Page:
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Australian dollar supported as odds lengthen on near-term rate cut
[SYDNEY] The Australian dollar crept higher on Wednesday as data on domestic inflation proved no softer than expected, leading investors to price out almost any chance of a cut in interest rates next week.
The Aussie edged up to US$0.6862 and away from a recent trough of US$0.6810, but it faces tough resistance at its October top of US$0.6883.
The New Zealand dollar followed to US$0.6360, just off a US$0.6335 trough hit at the start of the week, and remains well short of this month's peak at US$0.6436.
While official figures confirmed inflation remained subdued in Australia, there had been speculation it would be even weaker and so revive the risk of a short-term policy easing.
Instead, the outcome was much as forecast with consumer prices rising 1.7 per cent in the year to September and a closely watched underlying measure up 1.6 per cent.
Both are well below the Reserve Bank of Australia's (RBA) long-term target band of 2-3 a key reason it has already cut rates three times this year to a record low of 0.75 per cent.
The lack of downside surprise in the latest quarter saw the futures market pare back the chance of a cut at the RBA's Nov 5 meeting to just 4 per cent and a move in December to 30 per cent.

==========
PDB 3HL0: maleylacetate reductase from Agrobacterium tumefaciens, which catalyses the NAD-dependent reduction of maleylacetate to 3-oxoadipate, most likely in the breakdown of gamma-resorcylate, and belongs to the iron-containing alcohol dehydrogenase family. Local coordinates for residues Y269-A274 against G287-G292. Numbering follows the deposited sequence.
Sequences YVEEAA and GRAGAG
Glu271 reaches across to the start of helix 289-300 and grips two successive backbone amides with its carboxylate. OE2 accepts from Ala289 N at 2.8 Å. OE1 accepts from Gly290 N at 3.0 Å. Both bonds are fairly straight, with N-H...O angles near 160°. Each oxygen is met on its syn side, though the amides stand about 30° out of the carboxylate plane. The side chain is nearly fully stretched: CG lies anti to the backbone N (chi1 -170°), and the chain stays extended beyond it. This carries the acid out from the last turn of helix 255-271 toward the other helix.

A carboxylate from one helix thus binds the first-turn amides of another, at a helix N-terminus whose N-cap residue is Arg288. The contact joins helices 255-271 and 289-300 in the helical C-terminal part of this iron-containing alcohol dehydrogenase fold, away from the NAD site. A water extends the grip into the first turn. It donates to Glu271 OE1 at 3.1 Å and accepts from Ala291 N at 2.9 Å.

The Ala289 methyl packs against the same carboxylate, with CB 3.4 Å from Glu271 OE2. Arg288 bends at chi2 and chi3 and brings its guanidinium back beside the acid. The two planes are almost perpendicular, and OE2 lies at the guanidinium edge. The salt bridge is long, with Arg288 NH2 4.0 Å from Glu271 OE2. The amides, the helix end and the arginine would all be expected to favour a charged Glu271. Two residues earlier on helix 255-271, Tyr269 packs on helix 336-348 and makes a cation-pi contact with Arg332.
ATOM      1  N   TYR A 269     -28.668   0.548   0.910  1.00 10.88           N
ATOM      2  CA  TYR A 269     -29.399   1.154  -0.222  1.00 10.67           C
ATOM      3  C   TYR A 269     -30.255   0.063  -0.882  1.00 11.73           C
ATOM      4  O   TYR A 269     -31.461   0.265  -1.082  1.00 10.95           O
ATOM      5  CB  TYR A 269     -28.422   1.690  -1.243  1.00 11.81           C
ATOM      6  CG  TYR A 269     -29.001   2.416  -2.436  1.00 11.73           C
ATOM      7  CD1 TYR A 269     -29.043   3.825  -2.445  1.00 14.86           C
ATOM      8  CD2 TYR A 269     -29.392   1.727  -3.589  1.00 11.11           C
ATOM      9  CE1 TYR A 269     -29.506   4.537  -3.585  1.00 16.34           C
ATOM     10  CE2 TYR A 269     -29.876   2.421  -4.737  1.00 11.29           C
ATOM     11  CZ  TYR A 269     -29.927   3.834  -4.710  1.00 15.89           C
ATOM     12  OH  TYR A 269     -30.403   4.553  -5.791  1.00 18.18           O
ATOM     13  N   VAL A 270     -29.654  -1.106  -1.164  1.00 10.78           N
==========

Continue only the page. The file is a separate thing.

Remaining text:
Pricing for a February move has also been scaled back in recent days and now stands at 56 per cent, and the market currently sees no chance of rates going under 0.5 per cent.
"The headline inflation rate has bottomed, but it is creeping, rather than leaping, towards the target band," said Craig James, chief economist at CommSec.
"The language from policymakers suggest that they are very reluctant rate cutters from here. The RBA is expected to wait until at least February to decide if more stimulus is required."
The need for a move will be determined in part by what the Federal Reserve does with US rates, since the RBA might be forced to act just to prevent an export-sapping increase in the Aussie dollar.
The Fed is widely expected to ease later on Wednesday, but investors are less certain if that will be the last one. Any signal the Fed is done, would lessen the need for another RBA move and would tend to push up local bond yields.
Yields on three-year paper have already drifted up to 0.80 per cent, having hit an historic low of 0.60 per cent early in the month, while 10-year bonds paid 1.147 per cent.
The three-year bond futures contract was 2 ticks firmer on the day at 99.210, while the 10-year contract rose 4 ticks to 95.8550.